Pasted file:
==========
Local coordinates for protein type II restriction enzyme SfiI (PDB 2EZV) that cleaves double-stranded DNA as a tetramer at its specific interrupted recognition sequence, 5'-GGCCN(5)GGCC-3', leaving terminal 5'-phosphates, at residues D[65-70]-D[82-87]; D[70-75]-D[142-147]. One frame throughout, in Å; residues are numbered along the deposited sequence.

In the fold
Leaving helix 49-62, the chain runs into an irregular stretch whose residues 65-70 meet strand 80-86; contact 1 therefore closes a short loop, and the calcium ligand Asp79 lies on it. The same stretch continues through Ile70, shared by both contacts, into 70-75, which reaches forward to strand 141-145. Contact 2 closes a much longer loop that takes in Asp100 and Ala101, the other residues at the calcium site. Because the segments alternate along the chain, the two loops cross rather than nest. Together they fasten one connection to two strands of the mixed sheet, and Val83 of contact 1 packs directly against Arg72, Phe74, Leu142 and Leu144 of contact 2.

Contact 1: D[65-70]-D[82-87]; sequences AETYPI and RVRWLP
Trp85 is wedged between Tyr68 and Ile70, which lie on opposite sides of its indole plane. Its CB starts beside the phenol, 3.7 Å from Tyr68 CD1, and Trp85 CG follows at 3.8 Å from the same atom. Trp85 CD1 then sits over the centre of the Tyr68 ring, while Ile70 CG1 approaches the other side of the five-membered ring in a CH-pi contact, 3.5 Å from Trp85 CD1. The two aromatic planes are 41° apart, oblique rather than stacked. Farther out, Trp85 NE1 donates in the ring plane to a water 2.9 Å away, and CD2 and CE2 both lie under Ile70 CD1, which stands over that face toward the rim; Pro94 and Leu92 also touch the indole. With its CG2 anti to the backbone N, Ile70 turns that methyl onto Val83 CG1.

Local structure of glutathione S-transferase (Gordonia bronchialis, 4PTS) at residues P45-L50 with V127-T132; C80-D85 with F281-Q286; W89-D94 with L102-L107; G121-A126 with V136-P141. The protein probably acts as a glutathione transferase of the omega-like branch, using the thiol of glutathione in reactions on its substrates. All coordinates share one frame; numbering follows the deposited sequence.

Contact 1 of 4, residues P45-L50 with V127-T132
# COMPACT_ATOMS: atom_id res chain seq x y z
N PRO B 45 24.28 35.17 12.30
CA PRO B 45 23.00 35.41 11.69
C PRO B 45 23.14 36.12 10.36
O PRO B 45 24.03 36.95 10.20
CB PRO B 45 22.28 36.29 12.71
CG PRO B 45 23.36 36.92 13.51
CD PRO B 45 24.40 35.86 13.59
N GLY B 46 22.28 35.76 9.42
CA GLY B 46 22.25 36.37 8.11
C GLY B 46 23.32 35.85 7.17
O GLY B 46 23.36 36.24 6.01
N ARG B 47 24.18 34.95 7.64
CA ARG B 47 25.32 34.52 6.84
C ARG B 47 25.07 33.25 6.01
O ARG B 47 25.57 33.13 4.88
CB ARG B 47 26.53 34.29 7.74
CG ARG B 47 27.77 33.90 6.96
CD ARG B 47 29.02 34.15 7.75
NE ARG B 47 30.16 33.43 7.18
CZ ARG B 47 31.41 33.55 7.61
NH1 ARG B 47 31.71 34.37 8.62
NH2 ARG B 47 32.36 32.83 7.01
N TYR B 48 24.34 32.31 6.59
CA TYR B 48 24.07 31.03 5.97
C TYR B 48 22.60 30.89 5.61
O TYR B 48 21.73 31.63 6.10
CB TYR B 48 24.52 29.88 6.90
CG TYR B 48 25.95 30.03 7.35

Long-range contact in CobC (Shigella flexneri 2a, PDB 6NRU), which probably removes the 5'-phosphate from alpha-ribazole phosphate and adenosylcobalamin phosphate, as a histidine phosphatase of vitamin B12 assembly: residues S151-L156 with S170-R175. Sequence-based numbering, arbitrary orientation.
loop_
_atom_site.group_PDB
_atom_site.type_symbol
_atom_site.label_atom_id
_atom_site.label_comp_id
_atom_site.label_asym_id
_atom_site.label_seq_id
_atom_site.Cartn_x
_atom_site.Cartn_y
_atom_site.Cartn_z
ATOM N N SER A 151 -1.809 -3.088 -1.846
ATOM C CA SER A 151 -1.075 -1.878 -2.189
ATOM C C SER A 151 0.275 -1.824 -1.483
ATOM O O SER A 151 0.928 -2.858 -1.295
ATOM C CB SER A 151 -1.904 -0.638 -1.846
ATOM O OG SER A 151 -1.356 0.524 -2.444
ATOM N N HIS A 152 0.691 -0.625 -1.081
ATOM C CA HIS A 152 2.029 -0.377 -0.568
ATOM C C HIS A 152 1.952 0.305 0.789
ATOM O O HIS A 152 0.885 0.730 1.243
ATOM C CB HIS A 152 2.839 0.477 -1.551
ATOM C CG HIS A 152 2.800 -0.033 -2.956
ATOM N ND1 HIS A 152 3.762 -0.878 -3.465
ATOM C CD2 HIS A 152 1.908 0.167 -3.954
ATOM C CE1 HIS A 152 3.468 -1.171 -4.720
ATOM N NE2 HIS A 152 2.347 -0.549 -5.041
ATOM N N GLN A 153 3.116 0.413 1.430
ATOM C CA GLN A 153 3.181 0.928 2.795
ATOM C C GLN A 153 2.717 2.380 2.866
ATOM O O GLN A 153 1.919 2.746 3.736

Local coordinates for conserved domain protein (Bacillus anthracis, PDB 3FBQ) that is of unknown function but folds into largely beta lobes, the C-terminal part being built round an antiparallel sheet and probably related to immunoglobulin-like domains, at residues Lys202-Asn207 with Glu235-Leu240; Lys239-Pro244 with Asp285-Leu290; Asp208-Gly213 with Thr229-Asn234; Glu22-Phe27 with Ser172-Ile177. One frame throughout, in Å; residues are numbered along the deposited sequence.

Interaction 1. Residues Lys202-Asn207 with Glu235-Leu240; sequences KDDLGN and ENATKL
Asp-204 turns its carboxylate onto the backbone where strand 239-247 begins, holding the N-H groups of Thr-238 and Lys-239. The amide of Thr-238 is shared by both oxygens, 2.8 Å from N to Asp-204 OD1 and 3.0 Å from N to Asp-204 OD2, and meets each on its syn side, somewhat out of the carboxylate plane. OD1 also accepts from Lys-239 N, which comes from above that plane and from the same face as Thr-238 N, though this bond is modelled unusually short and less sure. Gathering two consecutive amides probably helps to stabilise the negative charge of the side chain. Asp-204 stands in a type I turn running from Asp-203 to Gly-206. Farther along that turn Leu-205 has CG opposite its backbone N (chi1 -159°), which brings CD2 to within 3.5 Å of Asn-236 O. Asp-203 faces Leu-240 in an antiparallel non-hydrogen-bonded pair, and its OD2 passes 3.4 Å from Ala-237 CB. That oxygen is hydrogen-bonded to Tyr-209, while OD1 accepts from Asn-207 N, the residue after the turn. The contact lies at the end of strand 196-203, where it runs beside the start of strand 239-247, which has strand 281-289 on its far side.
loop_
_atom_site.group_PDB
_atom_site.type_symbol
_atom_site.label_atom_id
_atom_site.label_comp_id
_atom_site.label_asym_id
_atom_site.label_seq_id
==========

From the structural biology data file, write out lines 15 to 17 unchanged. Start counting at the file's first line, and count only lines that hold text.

CD PRO B 45 24.40 35.86 13.59
N GLY B 46 22.28 35.76 9.42
CA GLY B 46 22.25 36.37 8.11